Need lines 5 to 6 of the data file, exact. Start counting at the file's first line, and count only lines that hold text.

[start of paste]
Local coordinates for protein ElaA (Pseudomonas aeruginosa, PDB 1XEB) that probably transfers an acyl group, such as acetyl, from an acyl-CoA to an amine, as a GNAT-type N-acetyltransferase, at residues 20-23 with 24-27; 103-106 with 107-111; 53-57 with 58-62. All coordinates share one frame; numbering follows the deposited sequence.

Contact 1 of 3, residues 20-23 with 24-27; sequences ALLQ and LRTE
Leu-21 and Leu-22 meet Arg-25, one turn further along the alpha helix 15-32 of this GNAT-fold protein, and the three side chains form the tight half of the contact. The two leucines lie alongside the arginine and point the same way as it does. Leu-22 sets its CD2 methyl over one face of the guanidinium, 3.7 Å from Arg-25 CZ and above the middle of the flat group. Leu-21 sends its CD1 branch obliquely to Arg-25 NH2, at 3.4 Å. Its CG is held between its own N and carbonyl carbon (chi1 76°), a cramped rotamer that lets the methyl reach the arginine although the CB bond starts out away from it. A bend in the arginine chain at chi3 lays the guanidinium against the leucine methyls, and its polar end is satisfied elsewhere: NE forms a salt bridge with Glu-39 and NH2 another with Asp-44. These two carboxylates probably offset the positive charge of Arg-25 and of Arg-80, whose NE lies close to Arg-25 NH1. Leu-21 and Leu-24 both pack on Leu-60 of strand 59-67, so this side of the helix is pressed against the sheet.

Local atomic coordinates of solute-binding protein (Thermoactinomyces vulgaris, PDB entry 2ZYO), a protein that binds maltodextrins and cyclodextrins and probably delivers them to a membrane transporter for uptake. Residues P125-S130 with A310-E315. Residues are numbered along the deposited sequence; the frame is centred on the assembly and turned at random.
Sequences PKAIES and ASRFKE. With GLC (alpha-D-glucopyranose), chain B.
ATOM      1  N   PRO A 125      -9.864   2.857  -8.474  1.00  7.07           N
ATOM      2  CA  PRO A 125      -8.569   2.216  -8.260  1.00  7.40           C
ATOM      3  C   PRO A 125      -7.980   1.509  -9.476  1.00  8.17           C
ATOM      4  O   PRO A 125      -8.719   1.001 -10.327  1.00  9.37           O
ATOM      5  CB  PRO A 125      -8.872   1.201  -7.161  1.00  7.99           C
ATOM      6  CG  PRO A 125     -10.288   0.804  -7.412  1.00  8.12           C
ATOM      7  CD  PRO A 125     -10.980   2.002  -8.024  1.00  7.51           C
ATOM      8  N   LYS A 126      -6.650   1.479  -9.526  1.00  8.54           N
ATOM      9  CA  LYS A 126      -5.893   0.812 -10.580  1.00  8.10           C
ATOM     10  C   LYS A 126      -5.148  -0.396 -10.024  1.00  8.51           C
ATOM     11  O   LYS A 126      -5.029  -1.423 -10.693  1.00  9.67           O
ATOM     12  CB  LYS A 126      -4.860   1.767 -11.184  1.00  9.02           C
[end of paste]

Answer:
Sequences PKAIES and ASRFKE. With GLC (alpha-D-glucopyranose), chain B.
ATOM      1  N   PRO A 125      -9.864   2.857  -8.474  1.00  7.07           N